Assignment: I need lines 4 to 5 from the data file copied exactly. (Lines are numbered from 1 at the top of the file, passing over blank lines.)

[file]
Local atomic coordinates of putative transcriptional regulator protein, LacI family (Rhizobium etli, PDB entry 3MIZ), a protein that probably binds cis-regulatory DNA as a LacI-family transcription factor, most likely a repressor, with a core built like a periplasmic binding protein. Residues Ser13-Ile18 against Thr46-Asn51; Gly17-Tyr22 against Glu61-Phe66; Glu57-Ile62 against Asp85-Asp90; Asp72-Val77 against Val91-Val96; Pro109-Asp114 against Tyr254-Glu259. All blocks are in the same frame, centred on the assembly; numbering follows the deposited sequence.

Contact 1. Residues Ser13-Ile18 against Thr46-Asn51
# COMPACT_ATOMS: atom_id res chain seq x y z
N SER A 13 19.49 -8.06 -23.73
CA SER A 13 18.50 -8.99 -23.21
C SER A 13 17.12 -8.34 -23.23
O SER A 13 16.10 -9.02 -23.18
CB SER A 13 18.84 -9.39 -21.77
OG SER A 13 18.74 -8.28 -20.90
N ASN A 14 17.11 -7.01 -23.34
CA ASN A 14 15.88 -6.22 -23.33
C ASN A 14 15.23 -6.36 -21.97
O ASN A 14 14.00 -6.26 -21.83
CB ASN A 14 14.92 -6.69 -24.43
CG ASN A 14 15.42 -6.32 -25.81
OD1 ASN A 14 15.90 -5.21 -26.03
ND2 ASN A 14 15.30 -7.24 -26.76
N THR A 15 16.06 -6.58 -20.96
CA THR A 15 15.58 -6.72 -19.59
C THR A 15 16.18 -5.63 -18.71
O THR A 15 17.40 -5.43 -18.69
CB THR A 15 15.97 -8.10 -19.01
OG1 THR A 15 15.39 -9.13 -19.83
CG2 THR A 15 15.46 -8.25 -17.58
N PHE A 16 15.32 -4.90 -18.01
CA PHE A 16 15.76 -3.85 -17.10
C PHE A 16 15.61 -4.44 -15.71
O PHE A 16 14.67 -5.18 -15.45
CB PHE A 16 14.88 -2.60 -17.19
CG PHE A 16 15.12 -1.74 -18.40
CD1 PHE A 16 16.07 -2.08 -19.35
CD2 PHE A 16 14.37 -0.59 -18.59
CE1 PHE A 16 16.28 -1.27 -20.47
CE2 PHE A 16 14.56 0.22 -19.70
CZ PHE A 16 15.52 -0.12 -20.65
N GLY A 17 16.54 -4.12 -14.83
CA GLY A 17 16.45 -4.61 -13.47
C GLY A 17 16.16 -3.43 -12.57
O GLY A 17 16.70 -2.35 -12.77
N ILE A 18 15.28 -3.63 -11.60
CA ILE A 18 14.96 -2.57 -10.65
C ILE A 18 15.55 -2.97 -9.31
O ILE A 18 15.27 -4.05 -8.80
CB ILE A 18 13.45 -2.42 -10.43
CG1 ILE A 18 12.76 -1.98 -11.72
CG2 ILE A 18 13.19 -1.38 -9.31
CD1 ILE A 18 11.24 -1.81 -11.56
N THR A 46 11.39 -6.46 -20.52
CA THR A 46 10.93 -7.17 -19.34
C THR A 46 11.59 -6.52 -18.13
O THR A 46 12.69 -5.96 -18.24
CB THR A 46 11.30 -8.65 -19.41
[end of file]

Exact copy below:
N SER A 13 19.49 -8.06 -23.73
CA SER A 13 18.50 -8.99 -23.21